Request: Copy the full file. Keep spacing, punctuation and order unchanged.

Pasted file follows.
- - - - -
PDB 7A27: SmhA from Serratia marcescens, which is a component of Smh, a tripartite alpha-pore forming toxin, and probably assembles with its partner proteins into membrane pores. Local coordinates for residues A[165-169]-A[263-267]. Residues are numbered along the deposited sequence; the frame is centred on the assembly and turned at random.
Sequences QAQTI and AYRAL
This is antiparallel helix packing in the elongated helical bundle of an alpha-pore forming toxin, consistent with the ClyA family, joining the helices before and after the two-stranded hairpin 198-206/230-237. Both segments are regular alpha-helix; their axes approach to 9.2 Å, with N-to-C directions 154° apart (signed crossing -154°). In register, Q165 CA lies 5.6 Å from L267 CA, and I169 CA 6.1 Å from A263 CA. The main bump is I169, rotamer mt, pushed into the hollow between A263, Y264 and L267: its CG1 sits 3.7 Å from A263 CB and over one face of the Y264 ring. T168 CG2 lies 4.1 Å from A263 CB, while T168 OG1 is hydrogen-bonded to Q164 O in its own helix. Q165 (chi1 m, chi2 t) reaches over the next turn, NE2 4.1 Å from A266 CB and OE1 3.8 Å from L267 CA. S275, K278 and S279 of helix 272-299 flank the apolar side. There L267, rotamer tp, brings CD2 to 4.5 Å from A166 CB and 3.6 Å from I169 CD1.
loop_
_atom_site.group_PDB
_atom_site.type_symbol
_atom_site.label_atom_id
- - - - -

PDB 7A27: SmhA from Serratia marcescens, which is a component of Smh, a tripartite alpha-pore forming toxin, and probably assembles with its partner proteins into membrane pores. Local coordinates for residues A[165-169]-A[263-267]. Residues are numbered along the deposited sequence; the frame is centred on the assembly and turned at random.
Sequences QAQTI and AYRAL
This is antiparallel helix packing in the elongated helical bundle of an alpha-pore forming toxin, consistent with the ClyA family, joining the helices before and after the two-stranded hairpin 198-206/230-237. Both segments are regular alpha-helix; their axes approach to 9.2 Å, with N-to-C directions 154° apart (signed crossing -154°). In register, Q165 CA lies 5.6 Å from L267 CA, and I169 CA 6.1 Å from A263 CA. The main bump is I169, rotamer mt, pushed into the hollow between A263, Y264 and L267: its CG1 sits 3.7 Å from A263 CB and over one face of the Y264 ring. T168 CG2 lies 4.1 Å from A263 CB, while T168 OG1 is hydrogen-bonded to Q164 O in its own helix. Q165 (chi1 m, chi2 t) reaches over the next turn, NE2 4.1 Å from A266 CB and OE1 3.8 Å from L267 CA. S275, K278 and S279 of helix 272-299 flank the apolar side. There L267, rotamer tp, brings CD2 to 4.5 Å from A166 CB and 3.6 Å from I169 CD1.
loop_
_atom_site.group_PDB
_atom_site.type_symbol
_atom_site.label_atom_id